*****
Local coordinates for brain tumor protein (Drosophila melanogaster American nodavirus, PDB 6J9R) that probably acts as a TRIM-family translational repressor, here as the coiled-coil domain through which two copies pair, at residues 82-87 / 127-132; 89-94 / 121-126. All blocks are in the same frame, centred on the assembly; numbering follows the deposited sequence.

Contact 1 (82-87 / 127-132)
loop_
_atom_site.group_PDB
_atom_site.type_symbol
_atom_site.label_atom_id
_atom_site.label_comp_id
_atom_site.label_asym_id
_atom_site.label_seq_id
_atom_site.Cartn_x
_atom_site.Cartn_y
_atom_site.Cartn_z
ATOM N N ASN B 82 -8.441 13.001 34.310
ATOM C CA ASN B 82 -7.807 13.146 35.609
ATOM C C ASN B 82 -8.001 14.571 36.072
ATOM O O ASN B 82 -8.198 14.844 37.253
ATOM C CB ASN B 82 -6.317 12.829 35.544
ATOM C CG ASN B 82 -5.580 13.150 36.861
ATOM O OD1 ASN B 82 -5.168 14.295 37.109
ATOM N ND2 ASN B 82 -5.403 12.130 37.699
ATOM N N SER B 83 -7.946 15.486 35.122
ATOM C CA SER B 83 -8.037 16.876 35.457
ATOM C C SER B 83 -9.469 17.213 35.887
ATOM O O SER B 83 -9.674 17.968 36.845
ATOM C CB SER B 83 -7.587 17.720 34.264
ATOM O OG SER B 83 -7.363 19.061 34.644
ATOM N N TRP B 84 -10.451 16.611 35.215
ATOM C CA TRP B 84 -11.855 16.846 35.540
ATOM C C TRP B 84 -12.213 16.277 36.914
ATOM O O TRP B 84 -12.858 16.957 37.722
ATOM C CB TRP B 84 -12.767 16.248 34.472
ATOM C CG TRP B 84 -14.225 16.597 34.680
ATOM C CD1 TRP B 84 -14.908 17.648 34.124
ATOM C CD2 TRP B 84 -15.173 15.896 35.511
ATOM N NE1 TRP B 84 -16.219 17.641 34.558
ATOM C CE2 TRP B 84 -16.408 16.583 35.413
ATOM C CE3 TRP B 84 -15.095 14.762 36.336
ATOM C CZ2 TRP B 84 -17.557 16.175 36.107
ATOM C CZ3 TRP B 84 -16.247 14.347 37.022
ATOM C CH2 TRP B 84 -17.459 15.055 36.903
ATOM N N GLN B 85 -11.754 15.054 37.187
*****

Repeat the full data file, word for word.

Local coordinates for brain tumor protein (Drosophila melanogaster American nodavirus, PDB 6J9R) that probably acts as a TRIM-family translational repressor, here as the coiled-coil domain through which two copies pair, at residues 82-87 / 127-132; 89-94 / 121-126. All blocks are in the same frame, centred on the assembly; numbering follows the deposited sequence.

Contact 1 (82-87 / 127-132)
loop_
_atom_site.group_PDB
_atom_site.type_symbol
_atom_site.label_atom_id
_atom_site.label_comp_id
_atom_site.label_asym_id
_atom_site.label_seq_id
_atom_site.Cartn_x
_atom_site.Cartn_y
_atom_site.Cartn_z
ATOM N N ASN B 82 -8.441 13.001 34.310
ATOM C CA ASN B 82 -7.807 13.146 35.609
ATOM C C ASN B 82 -8.001 14.571 36.072
ATOM O O ASN B 82 -8.198 14.844 37.253
ATOM C CB ASN B 82 -6.317 12.829 35.544
ATOM C CG ASN B 82 -5.580 13.150 36.861
ATOM O OD1 ASN B 82 -5.168 14.295 37.109
ATOM N ND2 ASN B 82 -5.403 12.130 37.699
ATOM N N SER B 83 -7.946 15.486 35.122
ATOM C CA SER B 83 -8.037 16.876 35.457
ATOM C C SER B 83 -9.469 17.213 35.887
ATOM O O SER B 83 -9.674 17.968 36.845
ATOM C CB SER B 83 -7.587 17.720 34.264
ATOM O OG SER B 83 -7.363 19.061 34.644
ATOM N N TRP B 84 -10.451 16.611 35.215
ATOM C CA TRP B 84 -11.855 16.846 35.540
ATOM C C TRP B 84 -12.213 16.277 36.914
ATOM O O TRP B 84 -12.858 16.957 37.722
ATOM C CB TRP B 84 -12.767 16.248 34.472
ATOM C CG TRP B 84 -14.225 16.597 34.680
ATOM C CD1 TRP B 84 -14.908 17.648 34.124
ATOM C CD2 TRP B 84 -15.173 15.896 35.511
ATOM N NE1 TRP B 84 -16.219 17.641 34.558
ATOM C CE2 TRP B 84 -16.408 16.583 35.413
ATOM C CE3 TRP B 84 -15.095 14.762 36.336
ATOM C CZ2 TRP B 84 -17.557 16.175 36.107
ATOM C CZ3 TRP B 84 -16.247 14.347 37.022
ATOM C CH2 TRP B 84 -17.459 15.055 36.903
ATOM N N GLN B 85 -11.754 15.054 37.187